In a recent report by the U.S. GAO (Government Accountability Office), the U.S. is highlighted as having exceeded or equaled the best broadband resources in the world. Amongst the 33 OECD countries, most of which are considered the most prosperous and economically free in the world, the U.S. excelled in most of the categories. A statement by the SBE Council summarizes the results:
To sum up, the broadband story in the U.S. is impressive. Despite being one of the largest nations, with its population spread widely, U.S. broadband is comprehensively deployed; broadband speeds are above the average for developed nations (with some U.S. cities having the world’s fastest); and broadband subscribers are the most in the world, with above average subscribers per 100 households.
That’s a tribute to investments and innovations made by the nation’s broadband providers. It is, of course, critical that policymakers keep these impressive feats in mind when considering regulations and taxes in the broadband arena. A pro-competition, light regulatory touch policy regime clearly makes the most sense.
Puerto Rico’s Contribution
Although Puerto Rico is a U.S. territory, and Puerto Ricans are U.S. citizens, broadband investment and implementation on the island is dismal. The MMTC (Minority Media and Telecommunications Council) pointed this out in a notice submitted ex parte to FCC commissioners on September 12th.
Given that the FCC’s report only makes mention of Puerto Rico in its appendices, MMTC may just be justified in its scorn. Despite the existence of a federally-funded website by Recovery.gov, www.connectpr.org, which was created to provide statistical information on broadband implementation and infrastructure within Puerto Rico, the appendix suggests that the lack of information available to make an assessment of the island’s broadband infrastructure has prevented its inclusion in the report.
Facts Forgotten or Ignored
Perhaps the statistics presented to the FCC were so abysmal that they were ignored in order to improve the overall perception of the state of broadband amongst Americans. If this was the Commission’s intent, it would be prudent to ignore irrefutable facts such as:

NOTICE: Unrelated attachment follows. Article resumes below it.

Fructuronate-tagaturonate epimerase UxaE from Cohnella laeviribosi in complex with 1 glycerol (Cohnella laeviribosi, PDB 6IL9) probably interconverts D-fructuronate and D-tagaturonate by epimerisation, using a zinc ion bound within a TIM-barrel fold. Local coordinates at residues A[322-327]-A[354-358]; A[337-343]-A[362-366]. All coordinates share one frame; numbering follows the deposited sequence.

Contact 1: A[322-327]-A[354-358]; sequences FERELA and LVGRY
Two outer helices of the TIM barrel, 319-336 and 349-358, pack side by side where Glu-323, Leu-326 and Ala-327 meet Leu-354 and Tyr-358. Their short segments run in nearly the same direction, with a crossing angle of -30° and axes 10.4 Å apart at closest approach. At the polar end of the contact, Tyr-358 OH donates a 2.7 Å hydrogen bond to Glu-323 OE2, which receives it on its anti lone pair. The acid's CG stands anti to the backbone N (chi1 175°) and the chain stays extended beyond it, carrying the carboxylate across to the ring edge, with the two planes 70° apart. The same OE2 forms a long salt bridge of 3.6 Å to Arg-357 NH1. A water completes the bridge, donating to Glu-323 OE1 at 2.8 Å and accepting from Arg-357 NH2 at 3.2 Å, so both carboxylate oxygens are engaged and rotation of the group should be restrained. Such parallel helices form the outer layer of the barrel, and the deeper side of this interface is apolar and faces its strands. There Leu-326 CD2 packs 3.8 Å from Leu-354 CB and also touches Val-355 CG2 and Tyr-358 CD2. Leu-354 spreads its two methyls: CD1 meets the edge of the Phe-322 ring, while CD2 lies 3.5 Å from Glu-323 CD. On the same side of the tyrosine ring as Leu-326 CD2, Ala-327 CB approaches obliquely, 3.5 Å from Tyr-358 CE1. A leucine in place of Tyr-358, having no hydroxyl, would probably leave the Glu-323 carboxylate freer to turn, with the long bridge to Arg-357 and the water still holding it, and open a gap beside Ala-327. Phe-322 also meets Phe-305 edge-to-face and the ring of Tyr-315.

- 1/6 of Americans “without broadband access” live in Puerto Rico;
- Although most Americans enjoy broadband download speeds of nearly 3.8 Mbps, most of Puerto Rico has download speeds of below 1.0 Mbps, below that of Mexico (1.352 Mbps) and all 30 OECD countries;
- Puerto Rico has a population greater than 24 U.S. states, representing the largest underserved, contiguous group of American citizens with substandard levels of broadband access;
- The FCC has shown a consistent bias against Puerto Ricans, even going so far as to deny federally mandated funding to develop basic telephone wire line infrastructure.
If the FCC sincerely wishes to ameliorate the overall broadband picture, it would be justified in addressing the largest portion of the 24 million citizens who they consider to not have broadband access. Instead, it has shown a pattern of treating Puerto Ricans as if they are second-class citizens: denying Congressionally-mandated funding, denying a petition for Federal Universal Service Funds despite approving the same for Wyoming, a state whose population is 1/8 of Puerto Rico’s, and consistently postponing discussions on the issues of Puerto Rico and its broadband access and infrastructure.
Why Puerto Ricans Matter
According to a recent Census report, Puerto Ricans and other Hispanics are nearly twice as likely to open a new business, but far less likely than non-minorities to hire employees or to be successful, even in the short run. We at The National Puerto Rican Chamber of Commerce see this as a direct result of the lack of tools and resources available to minorities, immigrants, and lower-income families, and are working hard to improve and develop programs for advancement.
Broadband access and adoption is at the forefront of this initiative as it helps provide access to markets that a local entrepreneur could never reach, resources for improved efficiency, networking opportunities with other successful businesses, and a vast array of other related tools, which will help to improve business, employment, economic development and freedom, and the overall well-being of Americans’ lives.
Although government intervention rarely proves the ultimate factor in improving IT and the overall economy, it should never allocate need-based resources to specific demographics, localities, or organizations based on anything but factual need. If the U.S. intends to improve and continue its role as a world-leader in economic development, it must address IT infrastructure issues for all U.S. citizens, or the entire country may be destined for second-class status.